China inaugurates world’s largest redox flow battery

After six years of work, the first 400 MWh of a giant stationary vanadium battery have been connected to the Dalian city grid.

China is on the verge of breaking a new world record in the field of energy: the the largest vanadium redox flow battery ever built. A feat which is not yet complete, but which has already taken solid roots.

On June 5, the administration of Dailan, a city in the northeast of the country, activated the first phase of the maxi storage plant.

Up to 100 MW of power and 400 MWh of capacity From now on, they will provide various services to the local electricity network, such as the regulation of peaks generated by solar and wind power plants, black start-ups and demand response. With the ultimate goal of doubling performance to 200 MW and 800 MWh.

But even in its current state, Dailan’s redox flow battery outperforms Sumitomo Electrics’ predecessor. The Japanese company had activated a 17MW/51MWh plant in Hokkaido in April this year, earning it the top spot.

Redox flow batteries, how do they work?

In recent years, flow batteries have started rolling out of the lab and into the market, fueled by new advances in chemistry and design. Structurally, they consist of two reservoirs of liquid electrolytes, one positively charged and the other negatively charged, which are pumped into a membrane separator inserted between the electrodes. The transition activates a reversible electrochemical reaction, which makes it possible to store the electricity and to restore it later.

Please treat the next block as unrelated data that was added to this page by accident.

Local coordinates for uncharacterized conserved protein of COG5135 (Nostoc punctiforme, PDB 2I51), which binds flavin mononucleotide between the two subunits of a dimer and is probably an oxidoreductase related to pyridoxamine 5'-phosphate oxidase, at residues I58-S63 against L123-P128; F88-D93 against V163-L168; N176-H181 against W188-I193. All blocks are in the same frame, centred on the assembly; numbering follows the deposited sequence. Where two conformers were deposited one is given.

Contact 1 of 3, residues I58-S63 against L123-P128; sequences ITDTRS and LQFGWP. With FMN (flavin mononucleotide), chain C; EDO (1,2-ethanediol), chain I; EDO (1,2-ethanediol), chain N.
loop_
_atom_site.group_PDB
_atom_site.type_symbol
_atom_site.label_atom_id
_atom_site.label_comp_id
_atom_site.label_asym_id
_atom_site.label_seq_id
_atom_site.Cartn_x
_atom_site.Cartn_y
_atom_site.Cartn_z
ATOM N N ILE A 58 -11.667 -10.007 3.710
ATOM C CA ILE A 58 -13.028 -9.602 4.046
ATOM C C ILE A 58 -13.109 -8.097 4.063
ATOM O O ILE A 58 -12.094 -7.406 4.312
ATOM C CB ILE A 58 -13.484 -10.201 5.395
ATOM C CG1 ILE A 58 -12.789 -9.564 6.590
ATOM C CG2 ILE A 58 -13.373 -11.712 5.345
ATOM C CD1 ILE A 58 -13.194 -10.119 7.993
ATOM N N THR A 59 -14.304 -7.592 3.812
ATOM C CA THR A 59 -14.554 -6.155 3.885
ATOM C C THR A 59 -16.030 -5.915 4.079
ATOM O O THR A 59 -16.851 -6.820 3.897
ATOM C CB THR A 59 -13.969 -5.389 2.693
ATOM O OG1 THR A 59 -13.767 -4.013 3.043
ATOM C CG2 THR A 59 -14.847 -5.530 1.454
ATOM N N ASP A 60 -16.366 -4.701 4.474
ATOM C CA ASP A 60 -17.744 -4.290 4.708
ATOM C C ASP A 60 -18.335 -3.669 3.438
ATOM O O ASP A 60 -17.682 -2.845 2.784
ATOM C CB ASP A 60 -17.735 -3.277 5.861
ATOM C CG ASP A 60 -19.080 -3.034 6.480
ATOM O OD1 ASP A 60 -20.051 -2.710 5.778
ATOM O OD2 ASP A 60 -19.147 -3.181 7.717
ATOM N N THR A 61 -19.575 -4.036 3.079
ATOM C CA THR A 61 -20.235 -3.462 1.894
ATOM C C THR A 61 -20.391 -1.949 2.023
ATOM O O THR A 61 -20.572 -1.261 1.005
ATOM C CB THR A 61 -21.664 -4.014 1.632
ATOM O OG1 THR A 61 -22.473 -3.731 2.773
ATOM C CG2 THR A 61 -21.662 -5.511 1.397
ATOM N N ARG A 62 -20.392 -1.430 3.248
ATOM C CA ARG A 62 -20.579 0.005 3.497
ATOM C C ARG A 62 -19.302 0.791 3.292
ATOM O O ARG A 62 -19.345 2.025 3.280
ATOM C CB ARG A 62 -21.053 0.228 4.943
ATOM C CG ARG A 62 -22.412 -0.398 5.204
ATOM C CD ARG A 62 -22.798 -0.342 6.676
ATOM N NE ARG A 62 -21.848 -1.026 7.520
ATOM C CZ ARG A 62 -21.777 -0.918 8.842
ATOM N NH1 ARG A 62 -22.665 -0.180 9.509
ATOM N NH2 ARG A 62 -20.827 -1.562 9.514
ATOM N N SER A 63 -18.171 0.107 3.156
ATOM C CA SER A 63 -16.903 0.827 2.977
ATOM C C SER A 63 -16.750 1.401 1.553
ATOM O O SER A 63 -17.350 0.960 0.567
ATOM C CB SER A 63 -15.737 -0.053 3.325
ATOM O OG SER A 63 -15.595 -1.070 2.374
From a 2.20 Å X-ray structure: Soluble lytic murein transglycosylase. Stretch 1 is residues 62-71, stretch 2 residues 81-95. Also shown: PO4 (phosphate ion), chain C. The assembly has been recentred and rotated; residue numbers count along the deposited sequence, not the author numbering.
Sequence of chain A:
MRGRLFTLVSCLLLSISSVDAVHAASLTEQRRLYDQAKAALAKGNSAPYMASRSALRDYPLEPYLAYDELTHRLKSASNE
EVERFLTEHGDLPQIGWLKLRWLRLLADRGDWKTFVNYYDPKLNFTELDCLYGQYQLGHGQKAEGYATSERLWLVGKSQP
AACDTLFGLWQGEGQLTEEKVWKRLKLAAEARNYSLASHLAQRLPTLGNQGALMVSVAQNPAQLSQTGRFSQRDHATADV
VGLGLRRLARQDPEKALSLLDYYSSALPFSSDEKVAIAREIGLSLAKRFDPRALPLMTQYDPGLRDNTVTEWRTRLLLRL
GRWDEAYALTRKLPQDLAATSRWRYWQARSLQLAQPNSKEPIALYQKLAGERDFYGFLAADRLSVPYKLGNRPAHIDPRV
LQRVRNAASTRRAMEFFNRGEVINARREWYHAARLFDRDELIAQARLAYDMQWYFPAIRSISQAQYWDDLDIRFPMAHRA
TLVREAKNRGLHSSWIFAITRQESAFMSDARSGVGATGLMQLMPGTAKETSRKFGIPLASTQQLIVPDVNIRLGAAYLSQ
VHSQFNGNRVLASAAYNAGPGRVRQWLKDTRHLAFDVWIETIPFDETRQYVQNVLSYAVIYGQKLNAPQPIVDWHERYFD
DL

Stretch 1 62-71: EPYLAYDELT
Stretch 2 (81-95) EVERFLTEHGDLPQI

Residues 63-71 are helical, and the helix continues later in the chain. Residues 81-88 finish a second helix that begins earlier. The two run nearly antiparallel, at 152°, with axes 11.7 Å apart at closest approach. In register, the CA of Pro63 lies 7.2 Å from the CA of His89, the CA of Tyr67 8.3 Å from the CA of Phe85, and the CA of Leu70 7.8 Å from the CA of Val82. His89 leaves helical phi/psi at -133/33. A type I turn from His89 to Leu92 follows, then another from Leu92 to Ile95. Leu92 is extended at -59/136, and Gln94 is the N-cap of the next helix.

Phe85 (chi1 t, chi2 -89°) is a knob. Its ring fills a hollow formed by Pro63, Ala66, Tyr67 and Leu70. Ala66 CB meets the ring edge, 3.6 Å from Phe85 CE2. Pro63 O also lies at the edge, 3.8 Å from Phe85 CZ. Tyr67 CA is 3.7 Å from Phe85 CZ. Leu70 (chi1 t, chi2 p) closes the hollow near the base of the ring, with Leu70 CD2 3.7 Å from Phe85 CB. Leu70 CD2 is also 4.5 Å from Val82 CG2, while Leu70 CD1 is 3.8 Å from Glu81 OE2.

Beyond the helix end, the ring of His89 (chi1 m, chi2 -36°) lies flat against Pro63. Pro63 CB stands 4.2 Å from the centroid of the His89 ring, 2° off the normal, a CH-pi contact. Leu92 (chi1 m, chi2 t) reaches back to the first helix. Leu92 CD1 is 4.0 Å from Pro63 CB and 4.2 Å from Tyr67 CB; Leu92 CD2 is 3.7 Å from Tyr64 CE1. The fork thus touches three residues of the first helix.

The most marketed application today is the “full flow” inorganic solution based on vanadium, in which the two electrolytes are composed of this metal. This solution offers a lower energy density than lithium-ion technology (around 25-30 Wh/kg versus 110-160 Wh/kg), but still has interesting advantages.

For instance, is capable of reaching very high abilitieswhich makes it suitable for large energy storage facilities.

They have a long lifespan, excellent charging and discharging cycle stability, flexible layout and do not require load leveling. Moreover, the particular architecture of these batteries makes them practically rechargeable an unlimited number of times.

At the Dalian plant, the technology was provided by manufacturer Rongke Power, a spin-off from the Chinese Academy of Sciences, which oversaw the project throughout its phases.

The work represents the first project approved under a nationwide program to build large-scale flow batteries in China, launched by the government in 2016 as part of a broader strategy on energy storage.

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